Ruhnu Island is situated in the Gulf of Riga in the Baltic Sea and is actually closer to Latvia than Estonia.
As Ruhnu is the farthest island from the Estonian mainland, people seem to live by their own rules here and they like to keep themselves to themselves.
Ruhnu is called Runö by Swedish people and it is often referred to as “The Pearl of the Gulf of Riga”.
The first archaeological traces of human activity in Ruhnu, assumed to be related to seasonal seal hunting, date back to around 5000 BC. The first written mention of Ruhnu Island was in the freedom letter of the Bishop of Courland in 1341.
Ruhnu’s wooden church, built in 1644, is one of the oldest wooden constructions in Estonia. On the highest point of the island, Haubjerre hill, sits a unique metal lighthouse designed by Gustave Eiffel himself. The necessary pieces were constructed in France and it was assembled on Ruhnu in 1877.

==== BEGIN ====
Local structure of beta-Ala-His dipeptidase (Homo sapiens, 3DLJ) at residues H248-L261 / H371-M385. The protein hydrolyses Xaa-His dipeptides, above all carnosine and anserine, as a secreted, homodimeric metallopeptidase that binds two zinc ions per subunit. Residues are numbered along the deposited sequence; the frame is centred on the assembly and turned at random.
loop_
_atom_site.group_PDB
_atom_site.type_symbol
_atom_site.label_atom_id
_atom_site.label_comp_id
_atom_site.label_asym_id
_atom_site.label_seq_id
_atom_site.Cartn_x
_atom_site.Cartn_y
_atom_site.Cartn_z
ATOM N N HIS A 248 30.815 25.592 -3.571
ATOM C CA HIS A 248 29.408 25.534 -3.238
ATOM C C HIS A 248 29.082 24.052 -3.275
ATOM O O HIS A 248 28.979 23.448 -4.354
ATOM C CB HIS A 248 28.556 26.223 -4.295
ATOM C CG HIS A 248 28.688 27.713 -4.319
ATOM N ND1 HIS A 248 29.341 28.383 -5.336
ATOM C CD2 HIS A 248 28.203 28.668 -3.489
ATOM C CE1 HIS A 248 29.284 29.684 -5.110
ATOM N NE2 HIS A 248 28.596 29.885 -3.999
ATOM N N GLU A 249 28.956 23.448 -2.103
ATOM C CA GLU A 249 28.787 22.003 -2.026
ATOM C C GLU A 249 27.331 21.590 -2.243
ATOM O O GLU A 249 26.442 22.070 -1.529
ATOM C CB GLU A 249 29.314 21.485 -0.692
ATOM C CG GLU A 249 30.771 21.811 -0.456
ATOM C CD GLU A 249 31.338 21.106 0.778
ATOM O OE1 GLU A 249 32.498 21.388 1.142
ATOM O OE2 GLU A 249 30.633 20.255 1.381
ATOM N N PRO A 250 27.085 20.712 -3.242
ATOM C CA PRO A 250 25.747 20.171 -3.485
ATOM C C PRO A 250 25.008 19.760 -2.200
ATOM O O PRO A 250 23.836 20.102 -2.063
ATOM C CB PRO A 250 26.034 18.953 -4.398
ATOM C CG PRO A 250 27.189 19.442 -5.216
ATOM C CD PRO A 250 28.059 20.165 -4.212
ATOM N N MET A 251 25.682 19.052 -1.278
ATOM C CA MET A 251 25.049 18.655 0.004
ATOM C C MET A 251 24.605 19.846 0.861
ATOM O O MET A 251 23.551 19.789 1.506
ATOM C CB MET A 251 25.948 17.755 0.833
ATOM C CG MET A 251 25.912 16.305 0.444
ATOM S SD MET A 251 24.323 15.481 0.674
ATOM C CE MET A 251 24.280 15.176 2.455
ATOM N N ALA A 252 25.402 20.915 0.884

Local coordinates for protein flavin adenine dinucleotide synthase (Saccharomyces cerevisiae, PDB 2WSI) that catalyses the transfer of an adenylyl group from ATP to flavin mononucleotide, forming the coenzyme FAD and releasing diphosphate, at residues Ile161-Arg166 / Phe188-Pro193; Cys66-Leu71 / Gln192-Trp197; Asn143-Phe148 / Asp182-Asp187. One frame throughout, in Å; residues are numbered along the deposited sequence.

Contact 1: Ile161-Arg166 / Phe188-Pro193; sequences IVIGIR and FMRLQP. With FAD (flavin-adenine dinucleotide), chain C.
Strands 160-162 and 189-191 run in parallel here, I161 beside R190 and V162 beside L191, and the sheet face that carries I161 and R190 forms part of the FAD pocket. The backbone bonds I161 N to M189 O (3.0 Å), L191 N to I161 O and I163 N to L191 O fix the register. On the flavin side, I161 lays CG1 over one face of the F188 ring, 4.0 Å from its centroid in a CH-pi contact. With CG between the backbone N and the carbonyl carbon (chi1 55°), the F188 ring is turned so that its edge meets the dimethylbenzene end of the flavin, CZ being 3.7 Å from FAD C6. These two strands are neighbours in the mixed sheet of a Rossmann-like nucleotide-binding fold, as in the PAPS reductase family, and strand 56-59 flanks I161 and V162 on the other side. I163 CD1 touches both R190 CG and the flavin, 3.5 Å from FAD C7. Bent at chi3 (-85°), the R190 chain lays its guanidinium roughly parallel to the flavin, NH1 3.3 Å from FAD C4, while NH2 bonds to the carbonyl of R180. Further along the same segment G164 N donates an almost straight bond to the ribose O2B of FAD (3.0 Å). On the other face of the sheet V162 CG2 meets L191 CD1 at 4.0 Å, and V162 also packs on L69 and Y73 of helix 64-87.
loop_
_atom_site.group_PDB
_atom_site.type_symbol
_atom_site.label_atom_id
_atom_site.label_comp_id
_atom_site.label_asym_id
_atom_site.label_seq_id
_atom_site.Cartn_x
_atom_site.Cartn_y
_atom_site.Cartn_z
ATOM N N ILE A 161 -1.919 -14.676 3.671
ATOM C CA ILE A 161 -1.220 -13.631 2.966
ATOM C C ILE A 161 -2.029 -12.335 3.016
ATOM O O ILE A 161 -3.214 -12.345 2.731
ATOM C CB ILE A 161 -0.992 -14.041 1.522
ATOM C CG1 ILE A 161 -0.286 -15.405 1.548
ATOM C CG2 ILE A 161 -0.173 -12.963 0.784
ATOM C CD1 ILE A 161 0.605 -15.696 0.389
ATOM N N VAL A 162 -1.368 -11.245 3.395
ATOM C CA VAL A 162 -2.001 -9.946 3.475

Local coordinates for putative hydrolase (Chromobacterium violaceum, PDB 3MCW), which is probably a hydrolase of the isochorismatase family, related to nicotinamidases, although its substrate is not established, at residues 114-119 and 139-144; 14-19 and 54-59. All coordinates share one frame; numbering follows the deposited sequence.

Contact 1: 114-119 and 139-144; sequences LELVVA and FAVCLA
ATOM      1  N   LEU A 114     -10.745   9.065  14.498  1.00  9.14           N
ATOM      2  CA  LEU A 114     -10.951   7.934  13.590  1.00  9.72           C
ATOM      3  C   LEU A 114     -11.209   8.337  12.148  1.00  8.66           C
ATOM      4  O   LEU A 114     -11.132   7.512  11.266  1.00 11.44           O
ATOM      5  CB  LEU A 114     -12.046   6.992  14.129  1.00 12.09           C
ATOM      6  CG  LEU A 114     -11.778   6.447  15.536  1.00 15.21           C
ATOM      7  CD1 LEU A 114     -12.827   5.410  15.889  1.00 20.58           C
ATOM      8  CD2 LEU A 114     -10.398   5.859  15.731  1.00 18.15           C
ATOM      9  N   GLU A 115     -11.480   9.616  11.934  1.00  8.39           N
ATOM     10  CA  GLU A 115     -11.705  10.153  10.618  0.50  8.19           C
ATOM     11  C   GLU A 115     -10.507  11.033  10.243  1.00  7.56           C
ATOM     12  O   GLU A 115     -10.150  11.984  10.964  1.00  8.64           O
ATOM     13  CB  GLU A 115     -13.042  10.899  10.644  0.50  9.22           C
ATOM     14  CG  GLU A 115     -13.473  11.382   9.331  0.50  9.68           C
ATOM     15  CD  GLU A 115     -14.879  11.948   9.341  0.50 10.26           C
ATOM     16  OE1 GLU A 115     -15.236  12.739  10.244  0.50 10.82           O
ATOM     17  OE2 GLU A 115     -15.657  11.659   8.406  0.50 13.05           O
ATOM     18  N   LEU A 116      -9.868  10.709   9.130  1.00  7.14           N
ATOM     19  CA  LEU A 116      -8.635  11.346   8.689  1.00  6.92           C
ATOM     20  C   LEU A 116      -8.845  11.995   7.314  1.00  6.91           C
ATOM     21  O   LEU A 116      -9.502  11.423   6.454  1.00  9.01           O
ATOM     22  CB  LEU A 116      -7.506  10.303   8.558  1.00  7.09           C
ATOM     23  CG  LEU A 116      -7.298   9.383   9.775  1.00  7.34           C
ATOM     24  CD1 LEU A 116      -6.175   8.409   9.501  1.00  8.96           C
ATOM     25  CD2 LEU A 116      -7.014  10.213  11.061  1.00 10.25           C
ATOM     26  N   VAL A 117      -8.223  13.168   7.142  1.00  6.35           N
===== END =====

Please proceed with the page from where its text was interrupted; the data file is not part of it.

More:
Tired hikers might especially enjoy the salty, curative water from one of Estonia’s deepest wells. Ruhnu’s forest is home to unique and protected plant species.
The island is popular with hikers and swimmers, the best beach for swimming is Limo beach, with its "singing" sands.
You can travel to Ruhnu island either by plane or catch a regular boat to Ringsu harbour, check the local tourist information centre for details.